The old, unique C1 chondrite Flensburg - Insight into the first processes of aqueous alteration, brecciation, and the diversity of water-bearing parent bodies and lithologies
|Author(s)||Bischoff Addi1, Alexander Conel M. O'D2, Barrat Jean-Alix3, Burkhardt Christoph1, Busemann Henner4, Degering Detlev5, Di Rocco Tommaso6, Fischer Meike6, 7, Fockenberg Thomas8, Foustoukos Dionysis, I2, Gattacceca Jerome9, Godinho Jose R. A.10, Harries Dennis11, Heinlein Dieter12, Hellmann Jan L.1, Hertkorn Norbert13, Holm Anja1, Jull A. J. Timothy14, 15, Kerraouch Imene1, King Ashley J.16, 17, Kleine Thorsten1, Koll Dominik18, Lachner Johannes19, Ludwig Thomas20, Merchel Silke19, Mertens Cornelia A. K.4, Morino Precillia4, Neumann Wladimir20, Pack Andreas6, Patzek Markus1, Pavetich Stefan18, Reitze Maximilian P.1, Rufenacht Miriam4, Rugel Georg19, Schmidt Charlotte20, Schmitt-Kopplin Philippe14, 21, Schonbachler Maria4, Trieloff Mario20, Wallner Anton18, 19, Wimmer Karl22, Woelfer Elias1|
|Affiliation(s)||1 : Univ Munster, Inst Planetol, Wilhelm Klemm Str 10, D-48149 Munster, Germany.
2 : Carnegie Inst Sci, Earth & Planets Lab, Washington, DC 20015 USA.
3 : Univ Bretagne Occident, Inst Univ Europeen Mer, Pl Nicolas Copern, F-29280 Plouzane, France.
4 : Swiss Fed Inst Technol, Inst Geochem & Petrol, Clausiusstr 25, CH-8092 Zurich, Switzerland.
5 : Analyt & Entsorgung Rossendorf eV, VKTA Strahlenschutz, Bautzner Landstr 400, D-01328 Dresden, Germany.
6 : Univ Gottingen, Geowissensch Zentrum, Goldschmidtstr 1, D-37077 Gottingen, Germany.
7 : Max Planck Inst Sonnensyst Forsch, Justus von Liebig Weg 3, D-37077 Gottingen, Germany.
8 : Ruhr Univ Bochum, Inst Geol Mineral & Geophys, D-44780 Bochum, Germany.
9 : Aix Marseille Univ, Coll France, CEREGE, INRAE,IRD,CNRS, Aix En Provence, France.
10 : Helmholtz Zentrum Dresden Rossendorf, Helmholtz Inst Freiberg Resource Technol, Chemnitzer Str 40, D-09599 Freiberg, Germany.
11 : Friedrich Schiller Univ Jena, Inst Geowissensch, Carl Zeiss Promenade 10, D-07745 Jena, Germany.
12 : German Fireball Network, Lilienstr 3, D-86156 Augsburg, Germany.
13 : Helmholtz Zentrum Munchen, Analyt BioGeoChem, German Res Ctr Environm Hlth, Ingolstadter Landstr 1, D-85764 Neuherberg, Germany.
14 : Univ Arizona, AMS Lab, 1118 East Fourth St, Tucson, AZ 85721 USA.
15 : Hungarian Acad Sci, Isotope Climatol & Environm Res Ctr ICER, Inst Nucl Res, Bem Ter 18-C, H-4026 Debrecen, Hungary.
16 : Open Univ, Sch Phys Sci, Milton Keynes MK7 6AA, Bucks, England.
17 : Nat Hist Museum, Dept Earth Sci, Cromwell Rd, London SW7 5BD, England.
18 : Australian Natl Univ, Res Sch Phys, Dept Nucl Phys, Canberra, ACT 2601, Australia.
19 : Helmholtz Zentrum Dresden Rossendorf, Bautzner Landstr 400, D-01328 Dresden, Germany.
20 : Heidelberg Univ, Inst Geowissensch, Klaus Tschira Lab Kosmochem, Neuenheimer Feld 234-236, D-69120 Heidelberg, Germany.
21 : Tech Univ Munich, Chair Analyt Food Chem, D-85354 Freising Weihenstephan, Germany.
22 : RiesKraterMuseum, Eugene Shoemaker Pl 1, D-86720 Nordlingen, Germany.
|Source||Geochimica Et Cosmochimica Acta (0016-7037) (Pergamon-elsevier Science Ltd), 2021-01 , Vol. 293 , P. 142-186|
|WOS© Times Cited||2|
|Keyword(s)||C1 chondrite, Carbonaceous chondrite, Aqueous alteration, Carbonates, Early solar system, Oldest carbonates in solar system, Unique chondrite, Ungrouped C chondrite|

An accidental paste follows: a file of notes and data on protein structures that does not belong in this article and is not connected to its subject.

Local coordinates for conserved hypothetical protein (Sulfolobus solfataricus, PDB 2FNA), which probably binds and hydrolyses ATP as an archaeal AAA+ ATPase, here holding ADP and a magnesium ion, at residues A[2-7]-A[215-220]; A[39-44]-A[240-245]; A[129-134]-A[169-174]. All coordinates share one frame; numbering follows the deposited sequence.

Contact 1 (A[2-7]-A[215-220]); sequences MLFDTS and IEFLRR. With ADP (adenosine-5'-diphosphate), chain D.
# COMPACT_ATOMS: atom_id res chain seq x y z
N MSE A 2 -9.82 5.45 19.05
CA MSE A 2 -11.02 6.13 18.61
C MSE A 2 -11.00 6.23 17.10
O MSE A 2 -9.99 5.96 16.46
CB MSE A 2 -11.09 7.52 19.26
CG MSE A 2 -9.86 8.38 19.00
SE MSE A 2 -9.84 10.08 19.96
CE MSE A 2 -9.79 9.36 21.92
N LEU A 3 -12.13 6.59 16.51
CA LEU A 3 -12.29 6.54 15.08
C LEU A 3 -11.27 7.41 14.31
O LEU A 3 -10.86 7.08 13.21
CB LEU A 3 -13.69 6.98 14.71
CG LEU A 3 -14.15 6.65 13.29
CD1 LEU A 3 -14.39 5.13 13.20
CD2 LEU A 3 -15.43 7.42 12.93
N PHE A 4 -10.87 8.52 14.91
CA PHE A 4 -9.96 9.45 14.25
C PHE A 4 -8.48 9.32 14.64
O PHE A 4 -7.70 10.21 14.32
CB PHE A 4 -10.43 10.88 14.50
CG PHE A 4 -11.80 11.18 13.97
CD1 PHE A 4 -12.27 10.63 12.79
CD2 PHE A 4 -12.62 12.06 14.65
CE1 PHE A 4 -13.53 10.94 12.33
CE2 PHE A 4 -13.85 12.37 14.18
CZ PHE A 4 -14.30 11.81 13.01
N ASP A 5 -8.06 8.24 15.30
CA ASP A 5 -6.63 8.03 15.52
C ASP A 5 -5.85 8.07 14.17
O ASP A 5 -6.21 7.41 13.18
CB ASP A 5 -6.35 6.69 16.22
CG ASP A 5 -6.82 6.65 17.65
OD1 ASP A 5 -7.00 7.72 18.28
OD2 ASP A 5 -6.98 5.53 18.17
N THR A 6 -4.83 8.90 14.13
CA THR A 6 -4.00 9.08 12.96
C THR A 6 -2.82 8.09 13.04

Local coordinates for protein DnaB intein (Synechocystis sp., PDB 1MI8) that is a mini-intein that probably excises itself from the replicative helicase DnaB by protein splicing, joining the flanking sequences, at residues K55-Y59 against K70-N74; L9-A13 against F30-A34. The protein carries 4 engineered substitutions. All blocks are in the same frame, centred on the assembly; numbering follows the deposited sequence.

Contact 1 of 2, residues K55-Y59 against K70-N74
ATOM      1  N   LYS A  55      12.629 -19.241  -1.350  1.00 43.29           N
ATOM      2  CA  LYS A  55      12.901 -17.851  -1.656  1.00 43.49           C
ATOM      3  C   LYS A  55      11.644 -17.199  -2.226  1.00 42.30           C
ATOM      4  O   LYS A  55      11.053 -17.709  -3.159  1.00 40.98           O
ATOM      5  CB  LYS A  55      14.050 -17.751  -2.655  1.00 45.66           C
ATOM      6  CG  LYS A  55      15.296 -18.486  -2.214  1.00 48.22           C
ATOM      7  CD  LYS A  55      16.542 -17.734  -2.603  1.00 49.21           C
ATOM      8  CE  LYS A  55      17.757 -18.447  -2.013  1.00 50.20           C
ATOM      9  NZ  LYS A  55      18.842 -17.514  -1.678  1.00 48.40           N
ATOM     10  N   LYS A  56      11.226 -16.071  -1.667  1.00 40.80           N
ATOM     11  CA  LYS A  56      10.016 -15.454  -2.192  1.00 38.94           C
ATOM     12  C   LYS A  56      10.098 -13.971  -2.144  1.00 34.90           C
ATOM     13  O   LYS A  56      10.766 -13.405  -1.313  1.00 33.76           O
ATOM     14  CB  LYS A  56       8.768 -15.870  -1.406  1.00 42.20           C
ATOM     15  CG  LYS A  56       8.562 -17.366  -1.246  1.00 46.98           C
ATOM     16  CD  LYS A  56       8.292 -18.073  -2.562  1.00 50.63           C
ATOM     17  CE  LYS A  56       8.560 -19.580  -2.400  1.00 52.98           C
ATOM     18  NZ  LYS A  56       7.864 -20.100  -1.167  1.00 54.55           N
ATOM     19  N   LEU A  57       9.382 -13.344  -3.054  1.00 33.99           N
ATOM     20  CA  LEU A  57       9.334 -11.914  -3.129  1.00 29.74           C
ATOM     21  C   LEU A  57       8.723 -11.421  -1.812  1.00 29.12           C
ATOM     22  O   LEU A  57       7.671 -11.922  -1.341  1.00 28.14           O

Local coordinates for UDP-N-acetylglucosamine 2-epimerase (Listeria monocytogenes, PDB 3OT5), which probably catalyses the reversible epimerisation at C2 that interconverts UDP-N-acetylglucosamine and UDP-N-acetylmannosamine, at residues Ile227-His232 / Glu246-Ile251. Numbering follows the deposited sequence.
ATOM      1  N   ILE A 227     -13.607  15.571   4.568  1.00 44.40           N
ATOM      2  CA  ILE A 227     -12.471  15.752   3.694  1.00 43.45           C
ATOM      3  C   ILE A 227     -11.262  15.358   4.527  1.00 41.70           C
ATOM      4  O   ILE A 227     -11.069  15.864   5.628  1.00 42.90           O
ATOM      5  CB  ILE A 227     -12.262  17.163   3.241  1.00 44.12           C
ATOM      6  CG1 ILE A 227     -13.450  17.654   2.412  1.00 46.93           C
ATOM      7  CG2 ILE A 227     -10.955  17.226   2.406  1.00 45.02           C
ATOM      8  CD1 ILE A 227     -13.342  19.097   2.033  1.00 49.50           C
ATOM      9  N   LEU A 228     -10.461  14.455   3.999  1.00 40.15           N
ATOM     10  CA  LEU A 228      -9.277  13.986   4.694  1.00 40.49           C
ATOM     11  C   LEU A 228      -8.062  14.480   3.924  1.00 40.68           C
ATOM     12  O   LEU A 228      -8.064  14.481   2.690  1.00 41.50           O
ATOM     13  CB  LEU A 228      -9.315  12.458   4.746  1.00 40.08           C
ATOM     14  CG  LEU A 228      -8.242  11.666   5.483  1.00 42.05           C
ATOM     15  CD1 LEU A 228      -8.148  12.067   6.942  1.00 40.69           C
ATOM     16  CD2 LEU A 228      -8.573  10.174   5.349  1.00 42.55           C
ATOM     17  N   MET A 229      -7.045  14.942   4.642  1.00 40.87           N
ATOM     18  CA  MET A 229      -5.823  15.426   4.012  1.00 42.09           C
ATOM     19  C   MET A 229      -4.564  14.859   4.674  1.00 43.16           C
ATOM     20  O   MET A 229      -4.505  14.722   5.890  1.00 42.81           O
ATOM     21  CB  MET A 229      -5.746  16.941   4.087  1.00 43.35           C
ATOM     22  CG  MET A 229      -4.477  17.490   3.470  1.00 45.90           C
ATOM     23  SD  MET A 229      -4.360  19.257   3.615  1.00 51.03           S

On September 12, 2019 at 12:49:48 (UT) a bolide was observed by hundreds of eye-witnesses from the Netherlands, Germany, Belgium, Denmark and the UK. One day later a small meteorite stone was found by accident in Flensburg. The presence of short-lived cosmogenic radionuclides with half-lives as short as 16 days proves the recent exposure of the found object to cosmic rays in space linking it clearly to the bolide event. An exceptionally short exposure time of similar to 5000 years was determined. The 24.5 g stone has a fresh black fusion crust, a low density of <2 g/cm(3), and a magnetic susceptibility of log chi = 4.35 (chi in 10(-9) m(3)/kg). The rock consists of relict chondrules and clusters of sulfide and magnetite grains set in a fine-grained matrix. The most abundant phases are phyllosilicates. Carbonates (similar to 3.9 vol.%) occur as calcites, dolomites, and a Na-rich phase. The relict chondrules (often surrounded by sulfide laths) are free of anhydrous silicates and contain abundant serpentine. Lithic clasts are also surrounded by similar sulfide laths partly intergrown with carbonates. Mn-53-Cr-53 ages of carbonates in Flensburg indicate that brecciation and contemporaneous formation of the pyrrhotite-carbonate intergrowths by hydrothermal activities occurred no later than 4564.6 +/- 1.0 Ma (using the angrite D'Orbigny as the Mn-Cr age anchor). This corresponds to 2.6 +/- 1.0 or 3.4 +/- 1.0 Ma after formation of CAIs, depending on the exact absolute age of CAIs. This is the oldest dated evidence for brecciation and carbonate formation, which likely occurred during parent body growth and incipient heating due to decay of Al-26. In the three oxygen isotope diagram, Flensburg plots at the O-16-rich end of the CM chondrite field and in the transition field to CV-CK-CR chondrites. The mass-dependent Te isotopic composition of Flensburg is slightly different from mean CM chondrites and is most similar to those of the ungrouped C2 chondrite Tagish Lake. On the other hand, Ti-50 and Cr-54 isotope anomalies indicate that Flensburg is similar to CM chondrites, as do the similar to 10 wt.% H2O of the bulk material. Yet, the bulk Zn, Cu, and Pb concentrations are about 30% lower than those of mean CM chondrites. The He, Ne, and Ar isotopes of Flensburg show no solar wind contribution; its trapped noble gas signature is similar to that of CMs with a slightly lower concentration of Ne-20(tr). Based on the bulk H, C, and N elemental abundances and isotopic compositions, Flensburg is unique among chondrites, because it has the lightest bulk H and N isotopic compositions of any type 1 or 2 chondrite investigated so far. Moreover, the number of soluble organic compounds in Flensburg is even lower than that of the brecciated CI chondrite Orgueil. The extraordinary significance of Flensburg is evident from the observation that it represents the oldest chondrite sample in which the contemporaneous episodes of aqueous alteration and brecciation have been preserved. The characterization of a large variety of carbonaceous chondrites with different alteration histories is important for interpreting returned samples from the OSIRIS-REx and Hayabusa 2 missions. (C) 2020 The Authors. Published by Elsevier Ltd.